Instead, combating the in-box clogging, and frequently malware-laden, messages spammers deliver should be done by cutting off the spammer's payment processors so they can't get their money, the researchers conclude. The research, titled , was presented this week at the in Oakland, California. The researchers looked at the ecosystem of a spam operation by setting up a network to receive spam and examine the supply chain involved.
"It is the banking component of the spam value chain that is both the least studied and, we believe, the most critical," researchers state in the paper. "Without an effective mechanism to transfer consumer payments, it would be difficult to finance the rest of the spam ecosystem."
The research notes that only a small number of are willing to knowingly process what the industry calls "high-risk" transactions. In fact, just three banks, which are located in Azerbaijan, Denmark and the Caribbean island of Nevis, provided the payment servicing for over 95 percent of the spam-advertised goods in the study. The researchers even went as far as to purchase spam-advertised goods in order to find out who the payment processors are. Finding a way to stifle the operations of a payment processor would be a much more disruptive action than , the researchers note.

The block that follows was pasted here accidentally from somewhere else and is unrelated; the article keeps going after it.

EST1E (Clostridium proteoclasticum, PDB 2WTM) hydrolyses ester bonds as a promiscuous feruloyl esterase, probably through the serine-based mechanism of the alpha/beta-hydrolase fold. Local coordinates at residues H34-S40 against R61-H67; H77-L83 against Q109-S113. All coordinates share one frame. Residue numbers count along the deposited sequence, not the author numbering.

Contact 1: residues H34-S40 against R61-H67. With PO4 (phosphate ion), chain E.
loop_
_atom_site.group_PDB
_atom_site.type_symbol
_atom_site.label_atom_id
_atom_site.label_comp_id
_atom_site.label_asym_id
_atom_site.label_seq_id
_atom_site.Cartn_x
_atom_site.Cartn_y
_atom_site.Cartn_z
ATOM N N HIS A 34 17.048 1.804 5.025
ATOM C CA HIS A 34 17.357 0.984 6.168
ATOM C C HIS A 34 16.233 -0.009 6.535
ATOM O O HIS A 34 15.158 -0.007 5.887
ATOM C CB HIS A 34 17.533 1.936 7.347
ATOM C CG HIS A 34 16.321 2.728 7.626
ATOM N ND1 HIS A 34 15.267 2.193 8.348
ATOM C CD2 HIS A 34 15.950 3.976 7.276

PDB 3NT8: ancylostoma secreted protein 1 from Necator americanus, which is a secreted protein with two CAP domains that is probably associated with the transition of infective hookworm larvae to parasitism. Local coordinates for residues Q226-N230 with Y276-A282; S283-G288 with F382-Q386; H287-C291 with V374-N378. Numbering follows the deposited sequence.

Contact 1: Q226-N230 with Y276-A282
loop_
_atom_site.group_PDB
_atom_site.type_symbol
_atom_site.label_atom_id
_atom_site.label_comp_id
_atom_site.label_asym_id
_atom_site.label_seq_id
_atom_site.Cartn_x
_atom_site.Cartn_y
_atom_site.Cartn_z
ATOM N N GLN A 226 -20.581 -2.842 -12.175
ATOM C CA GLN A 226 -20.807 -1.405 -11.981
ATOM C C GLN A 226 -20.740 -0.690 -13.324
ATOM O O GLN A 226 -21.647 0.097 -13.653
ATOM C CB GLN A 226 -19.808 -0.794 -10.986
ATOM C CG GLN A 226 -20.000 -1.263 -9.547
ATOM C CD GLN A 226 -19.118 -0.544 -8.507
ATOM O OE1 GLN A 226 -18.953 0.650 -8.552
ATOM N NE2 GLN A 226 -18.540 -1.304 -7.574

"The replacement cost for new banks is high, both in setup fees and more importantly in time and overhead," the paper states. "Acquiring a legitimate merchant account directly with a bank requires coordination with the bank, with the card association, with a payment processor and typically involves a great deal of due diligence and delay."